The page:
An interesting take on ageism in the Alaskan workplace

Alaska is getting older every day. We expect by 2030 that 30% of us will be 55 and older and still in the workforce, so Alaska has a different issue. We are trying to bring retirees back into the workforce. – Rita Gray, MASST

I had a most interesting conversation in mid-January with Rita Gray, Division of Vocational Rehabilitation, Mature Alaskans Seeking Skills Training (MASST). I wanted to discuss ageism against seniors in the Alaskan workplace. Her response was not what I expected. Selections from the interview follow and have been edited for length and clarity.

Weiss: I wonder if you could say just a few words about what The Mature Alaskans Seeking Skills Training (MASST) is and does.

Gray: MASST is a community service where we bring seniors who have already retired or have been out of the workforce for a while and who are sitting alone or needing something to do so that they’re not isolated within their homes. Most seniors that we help are on the verge of homelessness or loneliness because their spouse has passed on and they lost 50% of their income. By the time we see somebody that needs assistance, they’re on the verge of despair because they were too proud to tell people that they needed help. And now they need to go back to work.

Think about senior centers where we’re helping people get meals, or think about job centers where we’re trying to help older workers get jobs, or think about hospitals where we’re helping veterans get to their appointments. So it could be any community service at a [nonprofit] 501(c)(3) organization.

We pay them $10.85 an hour and we train them from 20 to 25 hours a week to give volunteer work. But while they’re getting their volunteer work, they’re getting current skill sets and looking for employment, if that’s their goal. If that’s not their goal, then we help them with social activities so that they are not isolated by themselves. We always work with job centers to see if there’s a job available first before we put them in a minimum wage job. And there’s just a lot of work.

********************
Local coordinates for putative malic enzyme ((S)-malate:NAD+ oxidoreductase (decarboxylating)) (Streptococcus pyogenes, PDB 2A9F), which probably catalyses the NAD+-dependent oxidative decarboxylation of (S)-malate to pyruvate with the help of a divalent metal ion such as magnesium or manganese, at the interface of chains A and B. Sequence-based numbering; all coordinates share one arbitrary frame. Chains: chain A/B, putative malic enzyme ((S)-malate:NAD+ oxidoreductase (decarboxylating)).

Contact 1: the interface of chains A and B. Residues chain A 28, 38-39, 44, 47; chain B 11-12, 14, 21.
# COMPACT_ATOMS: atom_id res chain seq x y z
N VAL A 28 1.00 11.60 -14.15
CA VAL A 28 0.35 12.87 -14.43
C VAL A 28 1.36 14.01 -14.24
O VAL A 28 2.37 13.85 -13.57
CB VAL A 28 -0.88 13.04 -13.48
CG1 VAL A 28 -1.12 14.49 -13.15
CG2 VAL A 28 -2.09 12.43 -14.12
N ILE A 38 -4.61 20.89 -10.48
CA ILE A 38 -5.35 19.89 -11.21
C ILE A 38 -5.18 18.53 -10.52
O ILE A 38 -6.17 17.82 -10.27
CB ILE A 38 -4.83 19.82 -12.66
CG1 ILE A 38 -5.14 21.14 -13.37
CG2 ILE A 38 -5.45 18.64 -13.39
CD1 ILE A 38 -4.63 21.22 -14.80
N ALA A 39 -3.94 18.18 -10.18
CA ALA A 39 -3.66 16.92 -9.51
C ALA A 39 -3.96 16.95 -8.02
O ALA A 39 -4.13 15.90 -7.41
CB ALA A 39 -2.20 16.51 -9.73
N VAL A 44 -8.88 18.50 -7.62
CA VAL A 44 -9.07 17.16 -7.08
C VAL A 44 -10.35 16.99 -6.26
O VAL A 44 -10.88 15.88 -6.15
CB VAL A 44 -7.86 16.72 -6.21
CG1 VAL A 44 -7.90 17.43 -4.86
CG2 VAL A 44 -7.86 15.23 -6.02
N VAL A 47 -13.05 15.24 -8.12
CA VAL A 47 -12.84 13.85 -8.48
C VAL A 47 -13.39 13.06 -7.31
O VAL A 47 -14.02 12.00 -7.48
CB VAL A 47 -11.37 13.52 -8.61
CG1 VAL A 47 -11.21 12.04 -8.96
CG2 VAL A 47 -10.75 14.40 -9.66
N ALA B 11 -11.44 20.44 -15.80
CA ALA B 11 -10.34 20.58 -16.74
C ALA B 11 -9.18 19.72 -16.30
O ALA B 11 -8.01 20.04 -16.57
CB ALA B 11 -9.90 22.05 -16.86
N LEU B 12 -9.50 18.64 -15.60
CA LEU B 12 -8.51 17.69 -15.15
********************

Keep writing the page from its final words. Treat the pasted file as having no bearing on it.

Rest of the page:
Weiss: Please discuss age discrimination against older Alaskans who are trying to get into or back into the workforce.

Gray: It depends on the industry. Most employers really value older workers because they have so many competencies, and they’re the last generation of rote learners so they know how to do math and English and networking already. I can see where people are aging out of fishery jobs or construction jobs. But if they’re good workers, they train them to be the managers or the mentors of those folks.

It’s hard to see somebody sitting there that’s smart and not giving back to society. And mostly we’re trying to reopen the doors so that we can get Alaska back to how it was before the pandemic. The people that kept Alaska open during the pandemic were mostly all the old people because they were fearless. I know age is hard for some fields like software and changing technologies, but Alaskans are so used to doing things depending on what they have that they don’t seem to be bothered if somebody can help out.

Weiss: That’s an interesting perspective. Nationally, for example, retail sales are one of the hot spots of ageism. What’s the situation in Alaska?

Gray: The reason why is because those people are harsh, and they make [retail sales workers] stand on concrete and they won’t let them sit on a little bench or something. And they won’t let them go to the bathroom or take breaks. And if you’ve ever stood around, it’s really hard to not be able to take a break every hour. But given the right employers with a little bit of accommodation, [older workers] are excellent because they have good customer services, they know how to count change, they ask people if they need help, and they’re so polite! Usually once the employer hires an older worker, they tend to keep them until they die or retire because they’re so reliable and loyal. They usually aren’t playing on their phones, and they usually ask, “What else can I do to help?”

Weiss: A reason that’s often given for not wanting to hire older employees is that you can pay less to younger ones.

Gray: Well, it depends, because [older employees] already have health insurance, and they can work a flexible schedule because they don’t have to worry about their kids, they can work day hours, night hours, and they can work additional shifts. As a person grows older, their family responsibilities grow less. Employers actually do love older workers because of that.

To find out more about the MASST program in your area, call 907-269-2029. If you believe you have been a victim of age discrimination at work, contact the Alaska State Commission for Human Rights at 907-274-4692.

Author Bio

Lawrence D. Weiss is a UAA Professor of Public Health, Emeritus, creator of the UAA Master of Public Health program, and author of several books and numerous articles.